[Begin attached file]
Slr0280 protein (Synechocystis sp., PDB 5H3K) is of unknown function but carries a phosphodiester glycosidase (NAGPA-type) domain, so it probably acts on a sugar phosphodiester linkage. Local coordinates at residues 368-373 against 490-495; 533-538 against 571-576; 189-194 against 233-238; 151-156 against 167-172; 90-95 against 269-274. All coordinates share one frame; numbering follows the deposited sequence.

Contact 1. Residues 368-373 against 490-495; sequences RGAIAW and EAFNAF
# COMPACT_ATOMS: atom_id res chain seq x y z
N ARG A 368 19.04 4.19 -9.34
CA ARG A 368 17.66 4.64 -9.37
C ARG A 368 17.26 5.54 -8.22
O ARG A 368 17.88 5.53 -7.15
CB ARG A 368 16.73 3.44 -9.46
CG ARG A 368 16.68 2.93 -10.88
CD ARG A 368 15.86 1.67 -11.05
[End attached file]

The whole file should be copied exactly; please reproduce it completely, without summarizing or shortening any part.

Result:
Slr0280 protein (Synechocystis sp., PDB 5H3K) is of unknown function but carries a phosphodiester glycosidase (NAGPA-type) domain, so it probably acts on a sugar phosphodiester linkage. Local coordinates at residues 368-373 against 490-495; 533-538 against 571-576; 189-194 against 233-238; 151-156 against 167-172; 90-95 against 269-274. All coordinates share one frame; numbering follows the deposited sequence.

Contact 1. Residues 368-373 against 490-495; sequences RGAIAW and EAFNAF
# COMPACT_ATOMS: atom_id res chain seq x y z
N ARG A 368 19.04 4.19 -9.34
CA ARG A 368 17.66 4.64 -9.37
C ARG A 368 17.26 5.54 -8.22
O ARG A 368 17.88 5.53 -7.15
CB ARG A 368 16.73 3.44 -9.46
CG ARG A 368 16.68 2.93 -10.88
CD ARG A 368 15.86 1.67 -11.05